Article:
Skip to main content
eScholarship
Open Access Publications from the University of California

Vineyard landscapes impact bird community and interactions in Mediterranean-climate agroecosystems

  • Author(s): Muñoz-Sáez, Andrés Sebastián
  • Advisor(s): Merenlender, Adina
  • et al.
Abstract

Agriculture is a primary driver of global change and biodiversity loss. Several approaches have been proposed to enhance biodiversity conservation in agriculture in order to protect ecosystems while maintaining agricultural production, a critical strategy to stave off a sixth mass extinction.

Globally, I reviewed 205 studies to evaluate different conservation strategies within agroecosystems that may impact bird conservation. The results reveal that agroecological practices such as increasing structural heterogeneity in agricultural fields, eliminating reliance on agrochemical inputs, and providing supplementary habitat within farms can enhance bird wildlife within agroecosystems. Interestingly, there is a paucity of studies quantifying the influence of vineyards on bird communities in Mediterranean-climate ecosystems.

Human settlement preference for mediterranean type ecosystems globally has resulted in constant agricultural pressure on these areas. These ecosystems have high rates of endemic biota and include some of the 35 global conservation priority sites. This dissertation addresses the influence of the vineyards on wildlands and vice versa in two new world mediterranean-climate regions, Chile and California. I evaluated the impact of vineyards on bird communities using two natural experiments across gradients of increasing vineyard proportion in the landscape. The first study, conducted in oak woodland fragments surrounded by a vineyard matrix in California, revealed that a subset of birds were significantly associated with increasing vineyard proportion. These birds, designated as agricultural adapters, negatively interacted with the rest of the bird community, revealing a secondary mechanism of the influence of agricultural land use change, in addition to the well-characterized primary mechanism involving loss of habitat. Secondly, in Chile, I assessed the influence of surrounding native Matorral vegetation and habitat fragments within vineyards on birds. Findings showed that proportion of fragments within the vineyard and the proportion of native vegetation surrounding vineyards increase abundance of endemics, insectivores, granivores, and omnivores, indicating that the proportion of fragments can be managed to enhance conservation efforts within vineyard landscapes. Lastly, I compared the influence of vineyards on bird communities in Chile and California. Results from this comparative study reveal that vineyards significantly influence bird communities in both study regions, increasing the abundance of agriculturally adapted species. Co-occurrence analysis showed that these agricultural adapter species are often found together and, importantly, negatively interact with other species in surrounding natural areas.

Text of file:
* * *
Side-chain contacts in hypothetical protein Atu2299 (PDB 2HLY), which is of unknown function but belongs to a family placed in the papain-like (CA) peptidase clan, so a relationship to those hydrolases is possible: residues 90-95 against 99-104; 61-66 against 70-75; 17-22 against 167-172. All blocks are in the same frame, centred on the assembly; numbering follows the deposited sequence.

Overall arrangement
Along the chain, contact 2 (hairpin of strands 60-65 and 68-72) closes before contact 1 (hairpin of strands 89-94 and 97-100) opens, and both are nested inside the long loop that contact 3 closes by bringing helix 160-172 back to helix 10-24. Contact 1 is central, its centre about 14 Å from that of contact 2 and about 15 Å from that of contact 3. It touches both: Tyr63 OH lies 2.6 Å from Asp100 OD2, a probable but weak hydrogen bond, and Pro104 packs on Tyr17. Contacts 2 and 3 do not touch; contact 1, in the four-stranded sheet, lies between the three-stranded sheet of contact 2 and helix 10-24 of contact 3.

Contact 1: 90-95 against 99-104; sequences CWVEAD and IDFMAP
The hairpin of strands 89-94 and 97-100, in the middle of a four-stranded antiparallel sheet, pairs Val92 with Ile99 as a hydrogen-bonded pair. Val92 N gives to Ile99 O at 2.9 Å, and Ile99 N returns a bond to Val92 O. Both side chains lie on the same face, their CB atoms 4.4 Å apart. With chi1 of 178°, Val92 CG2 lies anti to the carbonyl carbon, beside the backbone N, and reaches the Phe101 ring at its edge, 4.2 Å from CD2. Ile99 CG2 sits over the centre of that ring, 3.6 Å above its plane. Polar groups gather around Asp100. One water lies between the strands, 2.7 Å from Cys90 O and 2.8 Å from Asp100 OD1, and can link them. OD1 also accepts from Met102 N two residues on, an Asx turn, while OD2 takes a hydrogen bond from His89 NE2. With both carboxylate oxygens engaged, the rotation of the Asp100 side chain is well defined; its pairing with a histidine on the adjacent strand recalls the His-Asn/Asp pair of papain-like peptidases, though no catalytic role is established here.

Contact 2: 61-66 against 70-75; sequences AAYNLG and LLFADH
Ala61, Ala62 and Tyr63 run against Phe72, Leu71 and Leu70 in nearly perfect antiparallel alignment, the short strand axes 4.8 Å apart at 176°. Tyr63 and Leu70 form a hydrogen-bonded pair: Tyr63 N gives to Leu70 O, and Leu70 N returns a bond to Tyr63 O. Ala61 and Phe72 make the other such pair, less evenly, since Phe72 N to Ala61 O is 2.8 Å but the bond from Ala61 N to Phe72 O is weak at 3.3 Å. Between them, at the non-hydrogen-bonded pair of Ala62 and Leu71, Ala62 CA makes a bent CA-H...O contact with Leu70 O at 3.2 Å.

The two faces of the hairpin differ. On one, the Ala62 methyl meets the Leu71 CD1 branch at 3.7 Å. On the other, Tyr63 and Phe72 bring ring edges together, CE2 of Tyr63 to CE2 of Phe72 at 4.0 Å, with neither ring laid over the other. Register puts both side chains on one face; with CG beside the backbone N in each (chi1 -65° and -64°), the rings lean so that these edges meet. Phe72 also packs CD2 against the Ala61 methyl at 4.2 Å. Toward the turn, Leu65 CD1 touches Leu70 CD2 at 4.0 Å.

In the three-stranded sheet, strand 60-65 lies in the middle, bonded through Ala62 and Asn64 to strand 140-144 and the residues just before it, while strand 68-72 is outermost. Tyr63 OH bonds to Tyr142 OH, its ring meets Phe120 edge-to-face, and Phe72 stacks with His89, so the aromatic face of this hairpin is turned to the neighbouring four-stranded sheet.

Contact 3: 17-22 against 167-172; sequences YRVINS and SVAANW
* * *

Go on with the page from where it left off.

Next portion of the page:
These results provide new insight for conservation efforts in agroecosystems as well as information to guide conservation strategies in mediterranean-climate agroecosystems. Specifically, the results suggest that conservation efforts should emphasize the importance of large patches of native vegetation and maintaining fragments of native vegetation within vineyards. These results can help conservation practitioners and farmers promote biodiversity conservation in agricultural landscapes.

Main Content
Current View